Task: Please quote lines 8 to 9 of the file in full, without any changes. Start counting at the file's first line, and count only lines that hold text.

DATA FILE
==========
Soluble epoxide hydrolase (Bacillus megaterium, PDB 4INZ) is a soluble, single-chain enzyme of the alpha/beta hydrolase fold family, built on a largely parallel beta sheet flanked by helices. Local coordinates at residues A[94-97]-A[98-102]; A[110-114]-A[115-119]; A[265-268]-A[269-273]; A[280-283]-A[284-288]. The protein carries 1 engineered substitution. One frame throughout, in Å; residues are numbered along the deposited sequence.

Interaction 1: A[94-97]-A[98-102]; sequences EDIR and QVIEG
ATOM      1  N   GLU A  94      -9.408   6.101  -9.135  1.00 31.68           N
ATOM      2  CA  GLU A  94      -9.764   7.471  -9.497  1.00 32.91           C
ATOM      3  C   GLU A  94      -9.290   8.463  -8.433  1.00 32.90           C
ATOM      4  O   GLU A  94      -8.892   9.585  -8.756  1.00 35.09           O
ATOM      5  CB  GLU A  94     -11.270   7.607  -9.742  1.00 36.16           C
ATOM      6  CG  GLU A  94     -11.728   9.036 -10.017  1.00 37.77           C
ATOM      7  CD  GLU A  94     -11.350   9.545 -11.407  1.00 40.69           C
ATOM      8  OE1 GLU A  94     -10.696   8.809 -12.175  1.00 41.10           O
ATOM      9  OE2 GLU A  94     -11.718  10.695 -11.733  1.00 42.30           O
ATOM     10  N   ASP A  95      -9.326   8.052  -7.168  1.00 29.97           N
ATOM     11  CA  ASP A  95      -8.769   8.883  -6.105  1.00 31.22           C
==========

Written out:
ATOM      6  CG  GLU A  94     -11.728   9.036 -10.017  1.00 37.77           C
ATOM      7  CD  GLU A  94     -11.350   9.545 -11.407  1.00 40.69           C